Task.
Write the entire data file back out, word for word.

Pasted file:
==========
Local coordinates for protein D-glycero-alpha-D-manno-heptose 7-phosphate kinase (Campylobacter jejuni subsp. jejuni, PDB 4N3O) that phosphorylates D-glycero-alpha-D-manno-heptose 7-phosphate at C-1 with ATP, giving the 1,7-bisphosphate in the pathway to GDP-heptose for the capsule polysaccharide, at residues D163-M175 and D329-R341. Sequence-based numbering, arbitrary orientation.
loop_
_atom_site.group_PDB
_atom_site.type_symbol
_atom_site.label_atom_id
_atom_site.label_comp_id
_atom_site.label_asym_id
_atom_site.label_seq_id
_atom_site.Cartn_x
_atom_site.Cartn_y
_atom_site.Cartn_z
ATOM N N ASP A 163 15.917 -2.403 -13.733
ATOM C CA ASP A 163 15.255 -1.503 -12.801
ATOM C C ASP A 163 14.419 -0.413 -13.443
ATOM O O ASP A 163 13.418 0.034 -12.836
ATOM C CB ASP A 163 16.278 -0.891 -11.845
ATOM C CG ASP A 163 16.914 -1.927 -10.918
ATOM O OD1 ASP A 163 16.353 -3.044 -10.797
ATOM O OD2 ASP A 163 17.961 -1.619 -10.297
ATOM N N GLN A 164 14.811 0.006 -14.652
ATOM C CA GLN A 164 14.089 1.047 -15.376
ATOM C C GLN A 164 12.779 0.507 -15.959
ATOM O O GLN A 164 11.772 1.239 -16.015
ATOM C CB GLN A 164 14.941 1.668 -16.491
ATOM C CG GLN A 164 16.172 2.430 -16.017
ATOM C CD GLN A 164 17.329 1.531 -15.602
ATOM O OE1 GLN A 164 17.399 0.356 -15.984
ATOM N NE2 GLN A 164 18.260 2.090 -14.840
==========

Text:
Local coordinates for protein D-glycero-alpha-D-manno-heptose 7-phosphate kinase (Campylobacter jejuni subsp. jejuni, PDB 4N3O) that phosphorylates D-glycero-alpha-D-manno-heptose 7-phosphate at C-1 with ATP, giving the 1,7-bisphosphate in the pathway to GDP-heptose for the capsule polysaccharide, at residues D163-M175 and D329-R341. Sequence-based numbering, arbitrary orientation.
loop_
_atom_site.group_PDB
_atom_site.type_symbol
_atom_site.label_atom_id
_atom_site.label_comp_id
_atom_site.label_asym_id
_atom_site.label_seq_id
_atom_site.Cartn_x
_atom_site.Cartn_y
_atom_site.Cartn_z
ATOM N N ASP A 163 15.917 -2.403 -13.733
ATOM C CA ASP A 163 15.255 -1.503 -12.801
ATOM C C ASP A 163 14.419 -0.413 -13.443
ATOM O O ASP A 163 13.418 0.034 -12.836
ATOM C CB ASP A 163 16.278 -0.891 -11.845
ATOM C CG ASP A 163 16.914 -1.927 -10.918
ATOM O OD1 ASP A 163 16.353 -3.044 -10.797
ATOM O OD2 ASP A 163 17.961 -1.619 -10.297
ATOM N N GLN A 164 14.811 0.006 -14.652
ATOM C CA GLN A 164 14.089 1.047 -15.376
ATOM C C GLN A 164 12.779 0.507 -15.959
ATOM O O GLN A 164 11.772 1.239 -16.015
ATOM C CB GLN A 164 14.941 1.668 -16.491
ATOM C CG GLN A 164 16.172 2.430 -16.017
ATOM C CD GLN A 164 17.329 1.531 -15.602
ATOM O OE1 GLN A 164 17.399 0.356 -15.984
ATOM N NE2 GLN A 164 18.260 2.090 -14.840